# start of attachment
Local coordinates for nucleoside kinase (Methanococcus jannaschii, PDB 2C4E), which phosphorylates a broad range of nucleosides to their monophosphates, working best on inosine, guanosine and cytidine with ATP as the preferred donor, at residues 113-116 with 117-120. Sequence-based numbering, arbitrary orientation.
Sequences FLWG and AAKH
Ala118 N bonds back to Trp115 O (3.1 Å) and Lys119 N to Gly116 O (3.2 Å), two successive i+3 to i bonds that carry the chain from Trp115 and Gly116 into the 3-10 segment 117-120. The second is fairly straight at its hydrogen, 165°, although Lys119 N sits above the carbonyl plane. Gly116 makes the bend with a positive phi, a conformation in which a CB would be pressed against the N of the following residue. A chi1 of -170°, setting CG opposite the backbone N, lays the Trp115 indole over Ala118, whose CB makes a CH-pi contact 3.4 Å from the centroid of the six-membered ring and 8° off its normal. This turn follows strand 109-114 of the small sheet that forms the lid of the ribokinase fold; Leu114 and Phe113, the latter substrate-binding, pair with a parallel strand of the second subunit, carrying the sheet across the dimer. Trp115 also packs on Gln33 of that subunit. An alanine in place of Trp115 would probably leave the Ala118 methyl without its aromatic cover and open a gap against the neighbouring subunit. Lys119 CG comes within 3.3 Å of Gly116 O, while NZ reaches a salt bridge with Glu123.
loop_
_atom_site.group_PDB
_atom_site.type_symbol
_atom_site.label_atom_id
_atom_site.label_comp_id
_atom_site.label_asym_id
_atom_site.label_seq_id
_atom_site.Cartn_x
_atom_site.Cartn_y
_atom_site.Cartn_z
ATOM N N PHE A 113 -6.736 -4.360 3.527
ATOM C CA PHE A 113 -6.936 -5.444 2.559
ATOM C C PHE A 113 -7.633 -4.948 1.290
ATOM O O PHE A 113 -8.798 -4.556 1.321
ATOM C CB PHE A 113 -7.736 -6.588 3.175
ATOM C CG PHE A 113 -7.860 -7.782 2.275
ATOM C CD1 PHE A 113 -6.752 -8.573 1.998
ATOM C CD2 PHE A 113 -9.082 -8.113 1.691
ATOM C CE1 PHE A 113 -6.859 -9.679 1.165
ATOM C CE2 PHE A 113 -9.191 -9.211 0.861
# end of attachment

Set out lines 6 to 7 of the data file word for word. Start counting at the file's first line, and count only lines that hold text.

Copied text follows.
_atom_site.type_symbol
_atom_site.label_atom_id